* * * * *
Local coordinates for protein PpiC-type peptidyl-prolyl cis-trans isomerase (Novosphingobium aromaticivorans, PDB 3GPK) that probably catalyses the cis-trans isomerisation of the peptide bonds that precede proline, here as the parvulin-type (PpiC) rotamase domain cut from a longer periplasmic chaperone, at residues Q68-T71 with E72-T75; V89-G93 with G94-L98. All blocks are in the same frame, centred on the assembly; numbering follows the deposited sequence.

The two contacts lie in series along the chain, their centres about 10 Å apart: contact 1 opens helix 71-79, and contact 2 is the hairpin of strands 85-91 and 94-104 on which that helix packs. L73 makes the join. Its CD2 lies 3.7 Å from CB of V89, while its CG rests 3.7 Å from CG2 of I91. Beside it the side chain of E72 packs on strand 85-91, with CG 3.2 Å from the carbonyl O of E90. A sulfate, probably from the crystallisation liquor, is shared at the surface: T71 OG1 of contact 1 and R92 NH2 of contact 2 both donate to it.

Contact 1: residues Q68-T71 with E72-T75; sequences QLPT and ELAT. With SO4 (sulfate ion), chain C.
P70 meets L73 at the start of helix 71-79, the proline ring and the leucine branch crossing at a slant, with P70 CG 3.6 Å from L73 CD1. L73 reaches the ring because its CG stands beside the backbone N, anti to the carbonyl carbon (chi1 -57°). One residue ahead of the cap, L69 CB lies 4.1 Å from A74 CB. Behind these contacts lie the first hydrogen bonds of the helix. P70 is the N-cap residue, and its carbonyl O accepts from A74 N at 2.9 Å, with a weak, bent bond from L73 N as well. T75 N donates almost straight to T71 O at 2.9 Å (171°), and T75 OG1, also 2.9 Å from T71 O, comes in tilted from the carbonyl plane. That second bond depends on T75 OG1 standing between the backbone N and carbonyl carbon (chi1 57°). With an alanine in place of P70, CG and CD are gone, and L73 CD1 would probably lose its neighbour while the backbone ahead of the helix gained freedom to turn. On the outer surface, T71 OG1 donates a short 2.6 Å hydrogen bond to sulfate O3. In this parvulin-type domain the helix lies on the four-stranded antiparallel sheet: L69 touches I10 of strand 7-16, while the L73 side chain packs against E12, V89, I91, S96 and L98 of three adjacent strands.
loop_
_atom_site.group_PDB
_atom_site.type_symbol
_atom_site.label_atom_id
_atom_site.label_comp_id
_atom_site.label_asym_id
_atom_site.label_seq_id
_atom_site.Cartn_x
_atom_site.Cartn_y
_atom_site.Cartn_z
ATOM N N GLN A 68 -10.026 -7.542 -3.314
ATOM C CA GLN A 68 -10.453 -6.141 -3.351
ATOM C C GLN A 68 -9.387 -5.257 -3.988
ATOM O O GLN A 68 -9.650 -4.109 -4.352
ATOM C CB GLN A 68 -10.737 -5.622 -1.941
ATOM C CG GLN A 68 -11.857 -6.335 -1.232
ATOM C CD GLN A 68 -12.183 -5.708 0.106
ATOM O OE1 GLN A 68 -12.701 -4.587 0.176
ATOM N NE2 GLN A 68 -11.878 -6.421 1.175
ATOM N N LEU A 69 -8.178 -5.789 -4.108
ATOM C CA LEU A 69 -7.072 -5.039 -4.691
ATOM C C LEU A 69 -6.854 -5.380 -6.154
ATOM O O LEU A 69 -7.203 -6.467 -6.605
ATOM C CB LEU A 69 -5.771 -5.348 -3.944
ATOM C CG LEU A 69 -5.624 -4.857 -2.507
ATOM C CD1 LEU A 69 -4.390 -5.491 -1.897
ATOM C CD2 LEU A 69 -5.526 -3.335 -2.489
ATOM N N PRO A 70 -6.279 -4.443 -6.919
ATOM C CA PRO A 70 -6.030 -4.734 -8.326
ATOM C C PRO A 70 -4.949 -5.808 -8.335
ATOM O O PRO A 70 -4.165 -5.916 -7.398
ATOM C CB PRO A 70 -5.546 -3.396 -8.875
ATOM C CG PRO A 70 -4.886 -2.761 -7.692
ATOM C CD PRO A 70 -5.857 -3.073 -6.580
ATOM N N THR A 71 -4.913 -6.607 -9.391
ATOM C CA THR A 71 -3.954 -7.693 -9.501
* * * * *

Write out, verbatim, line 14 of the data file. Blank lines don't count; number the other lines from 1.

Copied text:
_atom_site.Cartn_z